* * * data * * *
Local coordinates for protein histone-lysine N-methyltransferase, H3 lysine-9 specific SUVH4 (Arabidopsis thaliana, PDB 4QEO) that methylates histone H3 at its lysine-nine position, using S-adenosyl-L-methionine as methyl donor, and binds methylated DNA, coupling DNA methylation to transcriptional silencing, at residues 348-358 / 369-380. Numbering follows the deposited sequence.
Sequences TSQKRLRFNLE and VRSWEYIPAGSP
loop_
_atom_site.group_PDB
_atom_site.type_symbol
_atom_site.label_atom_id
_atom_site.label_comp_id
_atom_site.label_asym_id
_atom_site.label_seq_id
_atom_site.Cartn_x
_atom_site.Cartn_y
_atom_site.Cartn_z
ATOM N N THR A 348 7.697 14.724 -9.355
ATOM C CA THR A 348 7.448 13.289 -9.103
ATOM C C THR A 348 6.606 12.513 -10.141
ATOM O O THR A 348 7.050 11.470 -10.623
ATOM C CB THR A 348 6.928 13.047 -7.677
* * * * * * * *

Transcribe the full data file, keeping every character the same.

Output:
Local coordinates for protein histone-lysine N-methyltransferase, H3 lysine-9 specific SUVH4 (Arabidopsis thaliana, PDB 4QEO) that methylates histone H3 at its lysine-nine position, using S-adenosyl-L-methionine as methyl donor, and binds methylated DNA, coupling DNA methylation to transcriptional silencing, at residues 348-358 / 369-380. Numbering follows the deposited sequence.
Sequences TSQKRLRFNLE and VRSWEYIPAGSP
loop_
_atom_site.group_PDB
_atom_site.type_symbol
_atom_site.label_atom_id
_atom_site.label_comp_id
_atom_site.label_asym_id
_atom_site.label_seq_id
_atom_site.Cartn_x
_atom_site.Cartn_y
_atom_site.Cartn_z
ATOM N N THR A 348 7.697 14.724 -9.355
ATOM C CA THR A 348 7.448 13.289 -9.103
ATOM C C THR A 348 6.606 12.513 -10.141
ATOM O O THR A 348 7.050 11.470 -10.623
ATOM C CB THR A 348 6.928 13.047 -7.677